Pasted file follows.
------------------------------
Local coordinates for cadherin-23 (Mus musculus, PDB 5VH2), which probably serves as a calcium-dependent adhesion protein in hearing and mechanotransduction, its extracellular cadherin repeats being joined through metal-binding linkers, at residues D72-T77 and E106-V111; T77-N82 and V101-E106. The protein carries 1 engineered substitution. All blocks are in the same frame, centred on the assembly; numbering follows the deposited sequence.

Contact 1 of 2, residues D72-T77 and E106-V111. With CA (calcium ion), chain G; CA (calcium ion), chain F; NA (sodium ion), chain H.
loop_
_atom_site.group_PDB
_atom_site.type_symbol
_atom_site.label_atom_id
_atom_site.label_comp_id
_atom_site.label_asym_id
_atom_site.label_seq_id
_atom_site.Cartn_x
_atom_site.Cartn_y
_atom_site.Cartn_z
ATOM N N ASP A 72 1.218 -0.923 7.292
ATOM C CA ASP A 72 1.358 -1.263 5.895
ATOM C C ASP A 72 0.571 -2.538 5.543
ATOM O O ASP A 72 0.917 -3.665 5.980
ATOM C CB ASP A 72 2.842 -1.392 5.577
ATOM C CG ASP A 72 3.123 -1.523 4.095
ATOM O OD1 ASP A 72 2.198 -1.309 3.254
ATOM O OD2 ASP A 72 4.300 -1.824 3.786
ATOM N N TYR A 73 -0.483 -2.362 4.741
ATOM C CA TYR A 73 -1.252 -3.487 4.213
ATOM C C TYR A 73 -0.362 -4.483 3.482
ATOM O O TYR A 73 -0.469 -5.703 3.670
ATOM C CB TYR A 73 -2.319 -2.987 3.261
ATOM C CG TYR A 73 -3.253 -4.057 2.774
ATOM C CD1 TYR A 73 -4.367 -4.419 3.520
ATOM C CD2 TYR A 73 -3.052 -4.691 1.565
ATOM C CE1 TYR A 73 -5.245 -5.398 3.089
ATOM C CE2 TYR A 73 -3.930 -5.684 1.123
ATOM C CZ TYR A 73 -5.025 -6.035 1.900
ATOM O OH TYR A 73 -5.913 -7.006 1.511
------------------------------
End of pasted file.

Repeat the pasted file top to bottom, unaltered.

Local coordinates for cadherin-23 (Mus musculus, PDB 5VH2), which probably serves as a calcium-dependent adhesion protein in hearing and mechanotransduction, its extracellular cadherin repeats being joined through metal-binding linkers, at residues D72-T77 and E106-V111; T77-N82 and V101-E106. The protein carries 1 engineered substitution. All blocks are in the same frame, centred on the assembly; numbering follows the deposited sequence.

Contact 1 of 2, residues D72-T77 and E106-V111. With CA (calcium ion), chain G; CA (calcium ion), chain F; NA (sodium ion), chain H.
loop_
_atom_site.group_PDB
_atom_site.type_symbol
_atom_site.label_atom_id
_atom_site.label_comp_id
_atom_site.label_asym_id
_atom_site.label_seq_id
_atom_site.Cartn_x
_atom_site.Cartn_y
_atom_site.Cartn_z
ATOM N N ASP A 72 1.218 -0.923 7.292
ATOM C CA ASP A 72 1.358 -1.263 5.895
ATOM C C ASP A 72 0.571 -2.538 5.543
ATOM O O ASP A 72 0.917 -3.665 5.980
ATOM C CB ASP A 72 2.842 -1.392 5.577
ATOM C CG ASP A 72 3.123 -1.523 4.095
ATOM O OD1 ASP A 72 2.198 -1.309 3.254
ATOM O OD2 ASP A 72 4.300 -1.824 3.786
ATOM N N TYR A 73 -0.483 -2.362 4.741
ATOM C CA TYR A 73 -1.252 -3.487 4.213
ATOM C C TYR A 73 -0.362 -4.483 3.482
ATOM O O TYR A 73 -0.469 -5.703 3.670
ATOM C CB TYR A 73 -2.319 -2.987 3.261
ATOM C CG TYR A 73 -3.253 -4.057 2.774
ATOM C CD1 TYR A 73 -4.367 -4.419 3.520
ATOM C CD2 TYR A 73 -3.052 -4.691 1.565
ATOM C CE1 TYR A 73 -5.245 -5.398 3.089
ATOM C CE2 TYR A 73 -3.930 -5.684 1.123
ATOM C CZ TYR A 73 -5.025 -6.035 1.900
ATOM O OH TYR A 73 -5.913 -7.006 1.511